We began the lesson by reading the book, Pilgrims of Plymouth, by Susan B. Goodman. This led to a fabulous discussion about Thanksgiving, Pilgrims, Native Americans, and the Mayflower. We learned that the Mayflower sailed to America in 1620, carrying 102 passengers, cargo, and crew. Originally another ship, named the Speedwell, was intended to sail along with the Mayflower. Sadly, the Speedwell was leaking, and therefore was deemed unseaworthy. The passengers and cargo from the Speedwell were transferred to the Mayflower. The Mayflower had to withstand fierce weather on the ocean, but also carry the weight of the additional passengers and cargo from the Speedwell.
This was a wonderful lead into "the problem" the children would be charged with solving. I told the kids they had been commissioned to built a boat to replace the Speedwell on the voyage to America. They were going to become boat builders, working to build the Speedwell II. They would need to work with a partner using the provided materials to build a strong, sturdy boat that could hold lots of cargo and passengers. Once construction was complete, each partnership would test their boat's strength by floating it in a tub of water and loading cargo bit by bit (pennies).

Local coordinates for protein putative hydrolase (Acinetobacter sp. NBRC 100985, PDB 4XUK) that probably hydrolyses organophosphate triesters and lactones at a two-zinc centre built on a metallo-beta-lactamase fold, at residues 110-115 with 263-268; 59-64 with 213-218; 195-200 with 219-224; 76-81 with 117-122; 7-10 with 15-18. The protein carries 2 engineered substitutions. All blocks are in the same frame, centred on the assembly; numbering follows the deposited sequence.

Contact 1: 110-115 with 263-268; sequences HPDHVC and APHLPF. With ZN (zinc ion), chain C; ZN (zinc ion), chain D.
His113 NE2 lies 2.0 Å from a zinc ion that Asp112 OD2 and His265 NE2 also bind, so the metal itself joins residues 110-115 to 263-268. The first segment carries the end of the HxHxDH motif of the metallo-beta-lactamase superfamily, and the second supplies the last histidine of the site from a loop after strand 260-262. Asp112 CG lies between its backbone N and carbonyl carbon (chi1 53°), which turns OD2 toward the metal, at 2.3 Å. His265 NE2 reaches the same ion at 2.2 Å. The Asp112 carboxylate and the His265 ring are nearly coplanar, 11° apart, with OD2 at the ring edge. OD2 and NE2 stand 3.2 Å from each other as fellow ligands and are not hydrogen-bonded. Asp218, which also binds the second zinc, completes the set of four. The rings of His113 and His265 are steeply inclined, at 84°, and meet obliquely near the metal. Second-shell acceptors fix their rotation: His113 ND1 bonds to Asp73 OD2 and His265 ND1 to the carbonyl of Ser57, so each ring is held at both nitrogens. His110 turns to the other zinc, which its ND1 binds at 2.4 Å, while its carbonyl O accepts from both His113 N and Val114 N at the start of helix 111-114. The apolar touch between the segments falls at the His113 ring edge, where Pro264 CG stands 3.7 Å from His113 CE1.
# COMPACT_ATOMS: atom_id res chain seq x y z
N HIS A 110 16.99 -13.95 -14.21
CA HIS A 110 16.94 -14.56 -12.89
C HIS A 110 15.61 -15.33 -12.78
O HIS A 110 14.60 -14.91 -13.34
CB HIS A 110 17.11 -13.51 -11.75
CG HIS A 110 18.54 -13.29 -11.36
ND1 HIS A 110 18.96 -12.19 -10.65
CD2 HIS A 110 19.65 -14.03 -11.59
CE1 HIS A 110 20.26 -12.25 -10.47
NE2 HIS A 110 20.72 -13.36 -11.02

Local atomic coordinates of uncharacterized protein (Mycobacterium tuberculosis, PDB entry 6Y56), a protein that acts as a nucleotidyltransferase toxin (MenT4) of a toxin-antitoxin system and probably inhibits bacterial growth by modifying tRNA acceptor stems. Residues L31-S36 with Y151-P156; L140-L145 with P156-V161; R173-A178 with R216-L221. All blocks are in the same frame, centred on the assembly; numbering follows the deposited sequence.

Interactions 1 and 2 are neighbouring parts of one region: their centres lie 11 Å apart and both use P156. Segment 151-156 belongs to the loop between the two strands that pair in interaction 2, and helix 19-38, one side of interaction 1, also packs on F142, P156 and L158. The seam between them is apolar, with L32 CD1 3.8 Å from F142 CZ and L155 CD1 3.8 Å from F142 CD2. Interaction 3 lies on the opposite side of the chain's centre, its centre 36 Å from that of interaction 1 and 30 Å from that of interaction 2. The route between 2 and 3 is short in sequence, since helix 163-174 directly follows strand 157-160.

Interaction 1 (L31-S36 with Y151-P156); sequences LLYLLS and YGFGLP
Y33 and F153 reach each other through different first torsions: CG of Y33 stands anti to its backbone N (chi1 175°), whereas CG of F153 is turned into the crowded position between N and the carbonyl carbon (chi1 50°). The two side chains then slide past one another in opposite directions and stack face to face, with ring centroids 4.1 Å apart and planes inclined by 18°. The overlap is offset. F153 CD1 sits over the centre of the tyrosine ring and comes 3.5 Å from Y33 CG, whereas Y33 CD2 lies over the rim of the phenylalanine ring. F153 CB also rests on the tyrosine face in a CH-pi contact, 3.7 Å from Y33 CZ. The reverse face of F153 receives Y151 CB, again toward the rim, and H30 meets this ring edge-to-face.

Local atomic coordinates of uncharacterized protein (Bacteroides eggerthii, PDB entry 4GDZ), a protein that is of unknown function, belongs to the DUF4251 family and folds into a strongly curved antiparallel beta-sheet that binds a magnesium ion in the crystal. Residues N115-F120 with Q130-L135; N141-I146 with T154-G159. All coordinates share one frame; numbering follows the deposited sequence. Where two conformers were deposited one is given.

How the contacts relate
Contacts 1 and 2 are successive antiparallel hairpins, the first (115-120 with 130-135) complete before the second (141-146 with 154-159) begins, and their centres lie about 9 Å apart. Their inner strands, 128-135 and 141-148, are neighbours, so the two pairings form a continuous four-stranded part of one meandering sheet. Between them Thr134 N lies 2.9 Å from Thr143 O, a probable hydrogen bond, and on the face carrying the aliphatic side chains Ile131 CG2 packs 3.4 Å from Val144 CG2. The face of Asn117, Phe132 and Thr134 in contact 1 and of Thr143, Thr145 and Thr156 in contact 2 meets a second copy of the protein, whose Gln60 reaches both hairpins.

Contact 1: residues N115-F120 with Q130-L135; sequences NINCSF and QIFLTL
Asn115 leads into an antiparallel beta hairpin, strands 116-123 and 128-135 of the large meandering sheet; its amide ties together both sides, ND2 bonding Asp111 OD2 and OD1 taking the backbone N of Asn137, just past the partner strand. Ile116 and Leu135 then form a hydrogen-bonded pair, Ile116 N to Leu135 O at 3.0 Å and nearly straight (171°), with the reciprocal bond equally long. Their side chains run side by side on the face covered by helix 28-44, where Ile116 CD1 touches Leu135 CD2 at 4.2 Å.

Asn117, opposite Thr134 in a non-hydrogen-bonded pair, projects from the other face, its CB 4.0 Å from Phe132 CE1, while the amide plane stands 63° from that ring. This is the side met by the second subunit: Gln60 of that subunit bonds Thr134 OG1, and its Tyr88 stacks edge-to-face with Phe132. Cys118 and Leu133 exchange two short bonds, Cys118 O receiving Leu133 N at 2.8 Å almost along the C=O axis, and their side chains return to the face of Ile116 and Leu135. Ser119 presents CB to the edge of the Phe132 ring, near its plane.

The kids were given the following materials and 30 minutes to construct their Speedwell II.
Materials: 10 Wikki Stix, 10 Popsicle Sticks, 5 Post It Notes, 5 Toothpicks, 5 Beads,
1 Piece of Tin Foil
We concluded this lesson by discussing why some boats held more pennies than others. We "pushed our thinking" by looking carefully at the structure of the boats that were able to hold many pennies and discussed what was unique about these designs.
Each child posted both their drawn design and model to their SeeSaw portfolio. Be sure to ask your child about the Speedwell II they created as they became a second grade engineer.
Imagining, Planning and Designing...